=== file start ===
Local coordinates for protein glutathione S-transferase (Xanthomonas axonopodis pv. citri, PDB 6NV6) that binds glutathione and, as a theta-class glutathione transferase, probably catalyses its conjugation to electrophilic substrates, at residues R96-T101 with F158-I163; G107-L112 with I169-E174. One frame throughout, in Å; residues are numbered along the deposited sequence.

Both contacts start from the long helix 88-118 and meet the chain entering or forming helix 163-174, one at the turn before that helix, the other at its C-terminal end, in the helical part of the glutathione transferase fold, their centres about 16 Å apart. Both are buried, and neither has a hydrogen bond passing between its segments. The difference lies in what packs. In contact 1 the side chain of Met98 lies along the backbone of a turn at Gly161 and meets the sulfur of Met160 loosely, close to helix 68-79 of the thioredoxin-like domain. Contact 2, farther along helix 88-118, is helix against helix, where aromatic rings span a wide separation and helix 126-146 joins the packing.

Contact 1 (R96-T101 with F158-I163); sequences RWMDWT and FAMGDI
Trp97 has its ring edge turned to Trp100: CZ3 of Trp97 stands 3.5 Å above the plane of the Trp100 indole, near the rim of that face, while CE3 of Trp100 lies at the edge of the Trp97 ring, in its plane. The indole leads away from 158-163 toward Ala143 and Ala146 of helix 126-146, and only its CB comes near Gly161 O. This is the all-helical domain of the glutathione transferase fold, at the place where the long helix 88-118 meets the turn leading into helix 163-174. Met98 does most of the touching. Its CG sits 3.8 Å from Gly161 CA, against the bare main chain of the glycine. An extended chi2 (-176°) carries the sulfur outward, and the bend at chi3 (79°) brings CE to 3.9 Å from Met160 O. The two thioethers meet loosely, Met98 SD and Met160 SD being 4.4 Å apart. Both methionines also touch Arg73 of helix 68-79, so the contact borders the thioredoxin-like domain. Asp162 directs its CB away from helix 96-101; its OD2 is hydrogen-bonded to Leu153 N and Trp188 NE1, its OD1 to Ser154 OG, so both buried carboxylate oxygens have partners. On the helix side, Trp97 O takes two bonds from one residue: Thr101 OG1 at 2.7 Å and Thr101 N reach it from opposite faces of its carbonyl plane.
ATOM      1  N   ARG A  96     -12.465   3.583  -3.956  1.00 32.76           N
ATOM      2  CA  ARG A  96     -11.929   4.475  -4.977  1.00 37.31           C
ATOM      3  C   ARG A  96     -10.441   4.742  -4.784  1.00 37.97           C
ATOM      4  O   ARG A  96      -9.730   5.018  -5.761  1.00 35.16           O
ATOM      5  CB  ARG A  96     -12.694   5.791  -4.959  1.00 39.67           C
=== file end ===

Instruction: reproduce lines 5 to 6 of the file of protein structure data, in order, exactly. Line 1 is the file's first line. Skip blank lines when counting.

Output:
ATOM      1  N   ARG A  96     -12.465   3.583  -3.956  1.00 32.76           N
ATOM      2  CA  ARG A  96     -11.929   4.475  -4.977  1.00 37.31           C